Blue Green Deployments in datacenter
At a client, one of the major challenge with production deployments was to have zero downtime. In such case blue-green deployment model worked out to be the best option.
How it Works?
In blue-green model, two identical application stacks are maintained (for convenience, I will refer to our application server instances and service instances as a stack, database deployments are done separately . One of the stack is always live, let us say green is live and blue is standby. When we want to deploy a new build to production, we deploy it on blue stack and do thorough testing. Once new build seems to work fine, the blue stack goes live and green becomes standby. This helps us do a quick rollback if issues are identified during deployment or sanity check.
What are the challenges ?
- The tricky bit here is to switch between blue and green stacks with almost no downtime.
- An overhead here is to maintain two stacks and hence adds to the cost.
Well, obviously we overcame it !
To solve the cost issue, instead of having one stack always in standby mode, we divide our production infrastructure among two stacks and keep both stacks live. This is done by creating two Chef environments — production_blue & production_green, as shown above. During deployment, we detach the blue stack from the live ELB and attach it to standby elb. Then deploy the new artifact to it. Once the sanity testing is done, then the blue stack is made live. Now we repeat steps for the other stack.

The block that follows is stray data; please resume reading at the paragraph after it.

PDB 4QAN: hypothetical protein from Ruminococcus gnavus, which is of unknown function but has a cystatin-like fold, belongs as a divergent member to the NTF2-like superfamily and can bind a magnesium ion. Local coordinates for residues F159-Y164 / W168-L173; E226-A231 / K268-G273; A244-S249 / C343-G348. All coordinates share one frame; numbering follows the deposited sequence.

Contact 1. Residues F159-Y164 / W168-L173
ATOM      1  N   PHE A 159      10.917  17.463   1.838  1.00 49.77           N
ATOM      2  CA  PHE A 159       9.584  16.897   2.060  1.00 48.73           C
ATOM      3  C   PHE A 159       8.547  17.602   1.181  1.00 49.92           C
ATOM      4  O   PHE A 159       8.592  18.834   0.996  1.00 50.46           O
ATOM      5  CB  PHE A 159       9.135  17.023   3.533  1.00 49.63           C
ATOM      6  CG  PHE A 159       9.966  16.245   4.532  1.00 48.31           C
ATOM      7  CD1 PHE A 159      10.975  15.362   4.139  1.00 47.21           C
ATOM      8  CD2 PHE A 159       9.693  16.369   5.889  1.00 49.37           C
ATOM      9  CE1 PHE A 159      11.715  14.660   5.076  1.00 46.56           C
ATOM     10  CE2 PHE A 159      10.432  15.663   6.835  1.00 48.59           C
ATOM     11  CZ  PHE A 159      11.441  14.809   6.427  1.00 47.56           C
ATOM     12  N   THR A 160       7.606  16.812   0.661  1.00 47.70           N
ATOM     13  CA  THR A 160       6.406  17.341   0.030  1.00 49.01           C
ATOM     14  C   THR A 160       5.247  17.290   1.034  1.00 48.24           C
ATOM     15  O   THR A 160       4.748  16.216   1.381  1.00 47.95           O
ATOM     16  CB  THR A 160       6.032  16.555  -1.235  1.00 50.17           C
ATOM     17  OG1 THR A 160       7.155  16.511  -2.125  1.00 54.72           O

Next, is to achieve zero downtime. AWS takes a few seconds to serve requests from an instance after we attach it. Our infrastructure is currently hosted in AWS but it is supposed to be datacentre ready, where we can’t reliably predict the time needed for DNS entries to propagate. To work-around this we relied on health checks: we implemented two health check HTTP endpoints for app — GET /live and GET /standby. Live ELB polls /live and Standby ELB polls /standby. On an app instance, only one health-check will return 200 OK, which we refer to as enabled, and the other will return 500. This can be controlled by using the HTTP endpoint: POST /enable/(live|standby). In the normal state, blue and green stacks are attached to the Live ELB and poll /live.
Say, we want to deploy the new artifact on the blue stack:
- We start by enabling /standby end-point on all the instances of the blue stack
- This causes the Live ELB to remove the blue instances from service and ensures that the no new requests are sent to these instances but the old requests are served without any failure
- We detach blue stack instances and attach them to the Standby ELB once the old requests are served and traffic reduces to zero
- The new artifact is shipped to blue stack instances
- After the deployment, the /live endpoint is enabled and they are re-attached to Live ELB
- The same process is repeated for the green stack.